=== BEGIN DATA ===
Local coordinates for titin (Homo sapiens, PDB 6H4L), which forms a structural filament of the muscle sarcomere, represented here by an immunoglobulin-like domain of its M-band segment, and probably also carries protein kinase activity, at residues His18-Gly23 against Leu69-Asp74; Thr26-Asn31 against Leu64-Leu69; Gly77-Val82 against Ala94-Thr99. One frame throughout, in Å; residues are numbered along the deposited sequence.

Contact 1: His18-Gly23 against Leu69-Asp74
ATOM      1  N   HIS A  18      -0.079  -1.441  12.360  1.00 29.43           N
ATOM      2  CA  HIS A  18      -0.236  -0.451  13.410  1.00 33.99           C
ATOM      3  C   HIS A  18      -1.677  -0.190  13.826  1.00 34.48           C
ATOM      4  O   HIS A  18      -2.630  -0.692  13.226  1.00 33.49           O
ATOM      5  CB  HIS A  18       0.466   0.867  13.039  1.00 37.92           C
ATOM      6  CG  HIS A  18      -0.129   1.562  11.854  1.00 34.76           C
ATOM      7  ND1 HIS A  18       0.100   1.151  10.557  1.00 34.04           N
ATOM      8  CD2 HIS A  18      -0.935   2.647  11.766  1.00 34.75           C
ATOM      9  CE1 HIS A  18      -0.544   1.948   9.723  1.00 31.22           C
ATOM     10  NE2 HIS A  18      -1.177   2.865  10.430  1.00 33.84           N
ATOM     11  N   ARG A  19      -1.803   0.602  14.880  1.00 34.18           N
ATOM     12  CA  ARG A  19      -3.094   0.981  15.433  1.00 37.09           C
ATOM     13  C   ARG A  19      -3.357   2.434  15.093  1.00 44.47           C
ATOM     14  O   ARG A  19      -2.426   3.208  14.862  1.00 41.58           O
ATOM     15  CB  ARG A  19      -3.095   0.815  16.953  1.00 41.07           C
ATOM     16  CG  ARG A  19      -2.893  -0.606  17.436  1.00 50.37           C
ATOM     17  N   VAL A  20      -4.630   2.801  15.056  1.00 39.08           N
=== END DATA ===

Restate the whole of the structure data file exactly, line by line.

Local coordinates for titin (Homo sapiens, PDB 6H4L), which forms a structural filament of the muscle sarcomere, represented here by an immunoglobulin-like domain of its M-band segment, and probably also carries protein kinase activity, at residues His18-Gly23 against Leu69-Asp74; Thr26-Asn31 against Leu64-Leu69; Gly77-Val82 against Ala94-Thr99. One frame throughout, in Å; residues are numbered along the deposited sequence.

Contact 1: His18-Gly23 against Leu69-Asp74
ATOM      1  N   HIS A  18      -0.079  -1.441  12.360  1.00 29.43           N
ATOM      2  CA  HIS A  18      -0.236  -0.451  13.410  1.00 33.99           C
ATOM      3  C   HIS A  18      -1.677  -0.190  13.826  1.00 34.48           C
ATOM      4  O   HIS A  18      -2.630  -0.692  13.226  1.00 33.49           O
ATOM      5  CB  HIS A  18       0.466   0.867  13.039  1.00 37.92           C
ATOM      6  CG  HIS A  18      -0.129   1.562  11.854  1.00 34.76           C
ATOM      7  ND1 HIS A  18       0.100   1.151  10.557  1.00 34.04           N
ATOM      8  CD2 HIS A  18      -0.935   2.647  11.766  1.00 34.75           C
ATOM      9  CE1 HIS A  18      -0.544   1.948   9.723  1.00 31.22           C
ATOM     10  NE2 HIS A  18      -1.177   2.865  10.430  1.00 33.84           N
ATOM     11  N   ARG A  19      -1.803   0.602  14.880  1.00 34.18           N
ATOM     12  CA  ARG A  19      -3.094   0.981  15.433  1.00 37.09           C
ATOM     13  C   ARG A  19      -3.357   2.434  15.093  1.00 44.47           C
ATOM     14  O   ARG A  19      -2.426   3.208  14.862  1.00 41.58           O
ATOM     15  CB  ARG A  19      -3.095   0.815  16.953  1.00 41.07           C
ATOM     16  CG  ARG A  19      -2.893  -0.606  17.436  1.00 50.37           C
ATOM     17  N   VAL A  20      -4.630   2.801  15.056  1.00 39.08           N